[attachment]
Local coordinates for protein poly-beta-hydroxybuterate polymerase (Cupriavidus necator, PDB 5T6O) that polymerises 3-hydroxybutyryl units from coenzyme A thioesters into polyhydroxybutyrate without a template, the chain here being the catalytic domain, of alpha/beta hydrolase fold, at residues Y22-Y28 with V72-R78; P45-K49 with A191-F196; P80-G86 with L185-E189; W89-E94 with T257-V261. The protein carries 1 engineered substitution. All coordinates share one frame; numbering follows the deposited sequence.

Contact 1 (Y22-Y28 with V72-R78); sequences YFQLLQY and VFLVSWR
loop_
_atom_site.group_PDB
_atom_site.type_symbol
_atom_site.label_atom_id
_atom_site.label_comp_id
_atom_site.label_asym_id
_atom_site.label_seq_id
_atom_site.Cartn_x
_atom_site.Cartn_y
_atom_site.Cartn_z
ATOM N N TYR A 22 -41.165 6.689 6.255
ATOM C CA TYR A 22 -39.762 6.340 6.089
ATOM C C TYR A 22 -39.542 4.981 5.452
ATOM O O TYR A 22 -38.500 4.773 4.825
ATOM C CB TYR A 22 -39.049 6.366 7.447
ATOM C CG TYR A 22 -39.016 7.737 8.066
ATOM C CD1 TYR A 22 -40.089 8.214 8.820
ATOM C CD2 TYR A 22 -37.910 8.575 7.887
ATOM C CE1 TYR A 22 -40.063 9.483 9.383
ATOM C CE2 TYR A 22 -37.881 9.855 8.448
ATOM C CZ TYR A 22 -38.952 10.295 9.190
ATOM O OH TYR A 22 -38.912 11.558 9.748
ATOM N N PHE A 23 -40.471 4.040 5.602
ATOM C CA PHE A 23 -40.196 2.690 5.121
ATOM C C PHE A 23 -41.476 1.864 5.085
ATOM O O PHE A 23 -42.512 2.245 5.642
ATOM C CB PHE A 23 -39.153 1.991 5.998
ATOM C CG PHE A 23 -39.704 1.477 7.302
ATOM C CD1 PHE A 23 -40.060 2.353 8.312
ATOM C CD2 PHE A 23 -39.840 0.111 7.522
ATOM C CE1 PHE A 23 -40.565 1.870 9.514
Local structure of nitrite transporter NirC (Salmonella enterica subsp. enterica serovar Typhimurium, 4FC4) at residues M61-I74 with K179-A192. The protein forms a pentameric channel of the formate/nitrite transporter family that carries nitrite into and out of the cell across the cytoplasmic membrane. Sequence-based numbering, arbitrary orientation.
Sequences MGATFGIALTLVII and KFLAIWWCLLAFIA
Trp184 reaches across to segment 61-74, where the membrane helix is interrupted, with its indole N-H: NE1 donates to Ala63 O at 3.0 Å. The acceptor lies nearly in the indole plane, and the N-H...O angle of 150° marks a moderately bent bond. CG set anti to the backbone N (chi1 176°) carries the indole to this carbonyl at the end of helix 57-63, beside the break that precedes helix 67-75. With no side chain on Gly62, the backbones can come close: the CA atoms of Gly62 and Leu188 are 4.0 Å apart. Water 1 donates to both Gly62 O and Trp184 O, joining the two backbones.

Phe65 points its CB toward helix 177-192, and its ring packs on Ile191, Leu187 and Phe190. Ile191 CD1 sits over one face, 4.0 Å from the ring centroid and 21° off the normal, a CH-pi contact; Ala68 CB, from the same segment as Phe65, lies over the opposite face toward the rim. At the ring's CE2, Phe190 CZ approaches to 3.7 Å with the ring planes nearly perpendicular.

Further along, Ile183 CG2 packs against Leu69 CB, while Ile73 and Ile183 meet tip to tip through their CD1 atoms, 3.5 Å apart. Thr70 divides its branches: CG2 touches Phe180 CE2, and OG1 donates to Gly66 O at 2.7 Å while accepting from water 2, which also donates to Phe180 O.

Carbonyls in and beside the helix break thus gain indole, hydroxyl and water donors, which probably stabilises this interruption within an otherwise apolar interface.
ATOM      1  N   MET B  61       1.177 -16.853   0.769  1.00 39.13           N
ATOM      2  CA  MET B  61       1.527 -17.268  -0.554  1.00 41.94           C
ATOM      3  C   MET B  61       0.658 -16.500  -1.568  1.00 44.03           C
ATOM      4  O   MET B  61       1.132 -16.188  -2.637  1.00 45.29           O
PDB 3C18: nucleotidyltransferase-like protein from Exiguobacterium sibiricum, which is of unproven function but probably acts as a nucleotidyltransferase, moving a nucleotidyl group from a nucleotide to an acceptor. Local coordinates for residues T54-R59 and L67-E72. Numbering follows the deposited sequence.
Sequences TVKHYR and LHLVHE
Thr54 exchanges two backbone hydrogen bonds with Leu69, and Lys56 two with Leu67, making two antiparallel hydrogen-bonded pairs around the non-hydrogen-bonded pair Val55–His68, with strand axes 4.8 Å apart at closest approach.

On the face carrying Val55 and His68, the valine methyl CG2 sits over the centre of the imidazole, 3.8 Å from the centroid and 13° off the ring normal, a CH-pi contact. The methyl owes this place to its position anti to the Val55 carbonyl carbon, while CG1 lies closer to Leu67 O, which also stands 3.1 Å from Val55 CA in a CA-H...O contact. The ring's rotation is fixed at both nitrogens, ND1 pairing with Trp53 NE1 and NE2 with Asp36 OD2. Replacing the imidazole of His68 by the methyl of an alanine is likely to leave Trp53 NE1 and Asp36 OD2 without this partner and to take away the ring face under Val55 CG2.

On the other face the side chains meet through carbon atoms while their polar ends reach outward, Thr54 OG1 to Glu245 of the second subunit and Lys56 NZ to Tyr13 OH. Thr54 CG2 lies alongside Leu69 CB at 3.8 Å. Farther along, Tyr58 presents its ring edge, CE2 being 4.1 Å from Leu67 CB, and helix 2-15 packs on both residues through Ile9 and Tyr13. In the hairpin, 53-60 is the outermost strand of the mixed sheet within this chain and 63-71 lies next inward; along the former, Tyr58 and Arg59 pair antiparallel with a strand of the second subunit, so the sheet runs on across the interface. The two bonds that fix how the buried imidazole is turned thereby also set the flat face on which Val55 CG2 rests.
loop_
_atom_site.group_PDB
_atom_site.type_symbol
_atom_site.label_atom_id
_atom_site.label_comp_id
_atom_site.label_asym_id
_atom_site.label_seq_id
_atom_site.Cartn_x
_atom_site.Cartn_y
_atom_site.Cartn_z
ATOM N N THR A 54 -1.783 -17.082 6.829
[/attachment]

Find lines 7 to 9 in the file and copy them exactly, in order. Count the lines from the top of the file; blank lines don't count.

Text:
_atom_site.label_comp_id
_atom_site.label_asym_id
_atom_site.label_seq_id